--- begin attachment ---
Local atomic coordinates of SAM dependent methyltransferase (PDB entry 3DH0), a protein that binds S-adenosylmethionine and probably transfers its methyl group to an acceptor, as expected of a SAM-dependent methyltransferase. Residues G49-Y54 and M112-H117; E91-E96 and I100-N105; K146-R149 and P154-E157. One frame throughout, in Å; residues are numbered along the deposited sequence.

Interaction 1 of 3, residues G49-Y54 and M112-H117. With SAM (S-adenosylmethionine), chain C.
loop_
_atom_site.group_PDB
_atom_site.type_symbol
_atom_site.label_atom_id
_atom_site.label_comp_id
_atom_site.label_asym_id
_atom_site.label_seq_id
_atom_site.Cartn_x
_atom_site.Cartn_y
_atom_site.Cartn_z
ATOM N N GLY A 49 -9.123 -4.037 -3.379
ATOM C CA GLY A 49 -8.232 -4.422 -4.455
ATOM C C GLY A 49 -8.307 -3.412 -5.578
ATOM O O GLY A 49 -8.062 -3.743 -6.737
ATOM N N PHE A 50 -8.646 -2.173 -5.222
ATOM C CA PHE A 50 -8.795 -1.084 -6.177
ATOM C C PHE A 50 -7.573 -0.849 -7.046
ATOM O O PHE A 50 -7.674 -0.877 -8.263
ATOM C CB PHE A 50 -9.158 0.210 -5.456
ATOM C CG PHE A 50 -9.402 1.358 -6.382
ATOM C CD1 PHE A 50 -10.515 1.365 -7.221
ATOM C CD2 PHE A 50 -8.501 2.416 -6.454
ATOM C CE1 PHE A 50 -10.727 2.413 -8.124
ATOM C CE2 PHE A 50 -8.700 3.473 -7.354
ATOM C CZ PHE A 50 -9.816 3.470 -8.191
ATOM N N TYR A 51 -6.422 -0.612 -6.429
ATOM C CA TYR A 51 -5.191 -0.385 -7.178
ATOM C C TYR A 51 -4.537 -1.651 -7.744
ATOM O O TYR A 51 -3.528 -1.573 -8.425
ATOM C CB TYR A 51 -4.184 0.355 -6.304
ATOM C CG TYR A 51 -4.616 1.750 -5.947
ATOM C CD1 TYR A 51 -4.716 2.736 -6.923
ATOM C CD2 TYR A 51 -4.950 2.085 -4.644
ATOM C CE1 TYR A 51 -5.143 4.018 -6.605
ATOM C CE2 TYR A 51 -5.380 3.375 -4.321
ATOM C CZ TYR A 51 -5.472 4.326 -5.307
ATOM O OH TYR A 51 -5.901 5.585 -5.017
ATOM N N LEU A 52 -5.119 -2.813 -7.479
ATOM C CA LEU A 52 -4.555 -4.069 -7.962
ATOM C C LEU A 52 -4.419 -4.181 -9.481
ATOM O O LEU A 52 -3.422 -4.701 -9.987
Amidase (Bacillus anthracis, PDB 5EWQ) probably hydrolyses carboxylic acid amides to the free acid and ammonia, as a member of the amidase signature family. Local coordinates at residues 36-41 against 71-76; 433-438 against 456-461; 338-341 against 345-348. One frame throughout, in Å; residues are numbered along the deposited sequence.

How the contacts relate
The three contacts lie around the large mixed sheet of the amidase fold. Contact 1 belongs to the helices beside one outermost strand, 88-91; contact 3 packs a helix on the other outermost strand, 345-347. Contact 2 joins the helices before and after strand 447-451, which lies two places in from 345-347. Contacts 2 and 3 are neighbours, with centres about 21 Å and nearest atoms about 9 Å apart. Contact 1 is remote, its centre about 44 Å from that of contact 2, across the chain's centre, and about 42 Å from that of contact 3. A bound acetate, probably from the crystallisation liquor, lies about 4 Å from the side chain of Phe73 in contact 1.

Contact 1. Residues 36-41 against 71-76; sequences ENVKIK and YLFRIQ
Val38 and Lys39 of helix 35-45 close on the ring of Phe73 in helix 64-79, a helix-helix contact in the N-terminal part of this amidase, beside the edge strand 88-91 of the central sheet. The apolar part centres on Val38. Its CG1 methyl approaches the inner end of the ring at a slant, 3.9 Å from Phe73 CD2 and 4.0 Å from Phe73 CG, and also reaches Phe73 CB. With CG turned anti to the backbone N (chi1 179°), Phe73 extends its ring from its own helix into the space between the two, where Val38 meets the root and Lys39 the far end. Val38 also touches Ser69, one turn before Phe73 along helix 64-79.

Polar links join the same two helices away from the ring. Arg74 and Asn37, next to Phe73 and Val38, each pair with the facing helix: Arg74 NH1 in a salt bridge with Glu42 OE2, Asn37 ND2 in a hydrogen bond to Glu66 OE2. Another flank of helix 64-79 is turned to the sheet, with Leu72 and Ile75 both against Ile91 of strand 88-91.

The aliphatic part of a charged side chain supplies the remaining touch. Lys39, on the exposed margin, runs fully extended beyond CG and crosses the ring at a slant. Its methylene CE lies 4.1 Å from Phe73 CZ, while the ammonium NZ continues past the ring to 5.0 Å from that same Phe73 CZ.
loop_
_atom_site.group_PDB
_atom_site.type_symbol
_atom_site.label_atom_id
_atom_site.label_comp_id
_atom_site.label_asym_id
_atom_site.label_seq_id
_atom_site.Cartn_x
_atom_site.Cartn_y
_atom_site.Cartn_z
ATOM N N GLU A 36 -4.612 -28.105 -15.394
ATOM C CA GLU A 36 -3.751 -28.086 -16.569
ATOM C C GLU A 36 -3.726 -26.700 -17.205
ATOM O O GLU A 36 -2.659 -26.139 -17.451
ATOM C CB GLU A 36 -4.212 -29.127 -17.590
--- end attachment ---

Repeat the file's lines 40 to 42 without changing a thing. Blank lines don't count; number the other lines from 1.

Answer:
ATOM N N LEU A 52 -5.119 -2.813 -7.479
ATOM C CA LEU A 52 -4.555 -4.069 -7.962
ATOM C C LEU A 52 -4.419 -4.181 -9.481